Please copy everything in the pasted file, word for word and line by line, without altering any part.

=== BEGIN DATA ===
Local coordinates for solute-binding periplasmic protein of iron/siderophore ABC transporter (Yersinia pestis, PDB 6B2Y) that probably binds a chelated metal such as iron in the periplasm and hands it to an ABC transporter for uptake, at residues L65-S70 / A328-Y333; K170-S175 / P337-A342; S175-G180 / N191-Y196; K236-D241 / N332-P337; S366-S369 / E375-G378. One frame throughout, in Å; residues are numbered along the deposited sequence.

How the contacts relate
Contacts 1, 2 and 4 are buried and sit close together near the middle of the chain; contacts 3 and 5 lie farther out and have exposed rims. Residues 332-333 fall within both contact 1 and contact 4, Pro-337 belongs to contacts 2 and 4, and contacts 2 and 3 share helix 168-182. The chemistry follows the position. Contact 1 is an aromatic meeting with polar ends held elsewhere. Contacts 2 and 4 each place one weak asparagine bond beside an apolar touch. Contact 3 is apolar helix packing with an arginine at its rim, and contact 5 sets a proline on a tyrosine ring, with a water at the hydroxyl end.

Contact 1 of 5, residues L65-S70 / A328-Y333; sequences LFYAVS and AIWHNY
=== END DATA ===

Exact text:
Local coordinates for solute-binding periplasmic protein of iron/siderophore ABC transporter (Yersinia pestis, PDB 6B2Y) that probably binds a chelated metal such as iron in the periplasm and hands it to an ABC transporter for uptake, at residues L65-S70 / A328-Y333; K170-S175 / P337-A342; S175-G180 / N191-Y196; K236-D241 / N332-P337; S366-S369 / E375-G378. One frame throughout, in Å; residues are numbered along the deposited sequence.

How the contacts relate
Contacts 1, 2 and 4 are buried and sit close together near the middle of the chain; contacts 3 and 5 lie farther out and have exposed rims. Residues 332-333 fall within both contact 1 and contact 4, Pro-337 belongs to contacts 2 and 4, and contacts 2 and 3 share helix 168-182. The chemistry follows the position. Contact 1 is an aromatic meeting with polar ends held elsewhere. Contacts 2 and 4 each place one weak asparagine bond beside an apolar touch. Contact 3 is apolar helix packing with an arginine at its rim, and contact 5 sets a proline on a tyrosine ring, with a water at the hydroxyl end.

Contact 1 of 5, residues L65-S70 / A328-Y333; sequences LFYAVS and AIWHNY